In-plant Graphics July 2010
When the dean of University of North Texas' College of Business presented ideas for a book highlighting a new business school building, UNT Print & Mail Services knew that this job had to turn out better than anything the in-plant had ever done.
As Alvin B. Griffin sees it, he couldn't have landed in a more ideal place than Charlotte, N.C. The Manassas, Va., native and his family moved to North Carolina in 1992, when his wife was transferred there for a job with IBM.
I WAS very excited last year when I learned the 2010 In-Plant Printing and Mailing Association (IPMA) conference would be held in one of my all-time favorite places, Albuquerque, NM. Over the years, several family members have moved there, and I've visited more than a dozen times, so going there last month for the conference was like a homecoming—in more ways than one.
Knowing your sweet spot and making sure it evolves as your customers' needs change is more important then ever. If your sweet spot does not align with customers' needs, then you're not making the products your customers want at a competitive price, or offering the services they need most. This can result in questions about the value of your in-plant.
Roundup of just a few of the inserting machines on the market for in-plants, plus reports from a couple installations.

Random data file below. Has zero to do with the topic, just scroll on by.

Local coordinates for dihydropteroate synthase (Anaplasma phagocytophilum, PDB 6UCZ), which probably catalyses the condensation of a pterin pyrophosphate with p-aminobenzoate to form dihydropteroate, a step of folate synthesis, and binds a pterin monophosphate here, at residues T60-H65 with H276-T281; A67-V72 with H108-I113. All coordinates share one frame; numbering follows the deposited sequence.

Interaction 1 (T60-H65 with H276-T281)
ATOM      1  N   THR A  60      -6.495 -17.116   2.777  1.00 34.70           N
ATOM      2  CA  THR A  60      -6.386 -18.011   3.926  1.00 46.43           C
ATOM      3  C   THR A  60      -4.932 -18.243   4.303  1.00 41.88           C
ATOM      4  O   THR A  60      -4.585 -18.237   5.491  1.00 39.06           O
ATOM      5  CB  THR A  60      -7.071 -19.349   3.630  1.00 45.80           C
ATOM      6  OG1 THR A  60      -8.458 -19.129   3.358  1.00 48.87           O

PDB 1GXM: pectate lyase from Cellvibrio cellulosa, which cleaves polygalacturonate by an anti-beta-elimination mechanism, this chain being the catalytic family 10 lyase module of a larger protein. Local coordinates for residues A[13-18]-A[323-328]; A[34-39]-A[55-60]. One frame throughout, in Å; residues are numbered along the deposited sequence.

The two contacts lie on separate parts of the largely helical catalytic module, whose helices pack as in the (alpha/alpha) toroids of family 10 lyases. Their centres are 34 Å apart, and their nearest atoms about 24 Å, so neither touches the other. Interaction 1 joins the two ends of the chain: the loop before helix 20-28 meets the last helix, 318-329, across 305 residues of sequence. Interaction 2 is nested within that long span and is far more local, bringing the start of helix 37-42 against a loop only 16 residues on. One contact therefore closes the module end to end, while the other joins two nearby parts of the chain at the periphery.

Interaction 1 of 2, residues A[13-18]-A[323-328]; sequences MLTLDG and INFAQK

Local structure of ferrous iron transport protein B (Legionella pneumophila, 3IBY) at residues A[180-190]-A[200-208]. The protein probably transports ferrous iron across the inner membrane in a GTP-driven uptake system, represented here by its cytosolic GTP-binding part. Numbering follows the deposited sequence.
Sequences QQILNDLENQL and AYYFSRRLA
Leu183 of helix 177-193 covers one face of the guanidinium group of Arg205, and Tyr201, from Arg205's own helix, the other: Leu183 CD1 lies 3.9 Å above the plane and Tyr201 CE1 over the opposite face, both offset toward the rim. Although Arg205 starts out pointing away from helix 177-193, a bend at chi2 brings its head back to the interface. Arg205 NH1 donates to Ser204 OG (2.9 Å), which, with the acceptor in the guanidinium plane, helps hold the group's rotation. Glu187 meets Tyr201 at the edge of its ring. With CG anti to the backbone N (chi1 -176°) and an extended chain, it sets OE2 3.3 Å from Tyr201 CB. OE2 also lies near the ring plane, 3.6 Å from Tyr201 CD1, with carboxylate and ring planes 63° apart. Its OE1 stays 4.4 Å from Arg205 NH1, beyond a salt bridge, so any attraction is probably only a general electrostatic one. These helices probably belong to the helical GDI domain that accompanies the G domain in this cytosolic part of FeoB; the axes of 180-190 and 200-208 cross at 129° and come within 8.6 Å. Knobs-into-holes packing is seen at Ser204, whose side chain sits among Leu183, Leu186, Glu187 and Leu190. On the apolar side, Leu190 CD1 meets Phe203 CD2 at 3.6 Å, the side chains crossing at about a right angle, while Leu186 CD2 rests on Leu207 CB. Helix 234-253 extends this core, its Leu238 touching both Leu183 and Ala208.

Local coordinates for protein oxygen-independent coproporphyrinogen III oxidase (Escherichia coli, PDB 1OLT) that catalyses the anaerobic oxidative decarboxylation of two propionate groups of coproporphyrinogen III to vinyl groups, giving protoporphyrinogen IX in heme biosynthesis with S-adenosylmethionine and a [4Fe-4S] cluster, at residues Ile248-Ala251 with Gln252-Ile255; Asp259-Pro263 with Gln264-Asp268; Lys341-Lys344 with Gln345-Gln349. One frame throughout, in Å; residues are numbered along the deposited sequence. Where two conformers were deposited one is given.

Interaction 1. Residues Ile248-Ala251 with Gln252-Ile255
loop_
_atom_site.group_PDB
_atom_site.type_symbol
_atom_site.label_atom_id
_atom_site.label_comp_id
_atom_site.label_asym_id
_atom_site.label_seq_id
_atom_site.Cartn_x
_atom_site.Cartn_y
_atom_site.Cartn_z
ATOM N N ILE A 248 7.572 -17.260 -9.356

The 2010 In-Plant Printing and Mailing Association (IPMA) conference brought close to 100 in-plant managers to New Mexico's largest city. The topics, speakers and enthusiasm were almost as hot as the weather.
Ohio State University's in-plant is a heavyweight among its peers. In-Plant Graphics' December 2009 survey of the largest in-plants in North America lists Ohio State's UniPrint operation as the number-one revenue-producing ($18 million) university shop and as having the fourth-most employees (81).
Printing a catalog of art pieces is an extremely difficult project because the customer is comparing the proofs to the original works of art. But University of Oklahoma (OU) Printing Services pulled it off with style last June when it printed an exquisite catalog of Native American art for a show at OU's Fred Jones Museum of Art.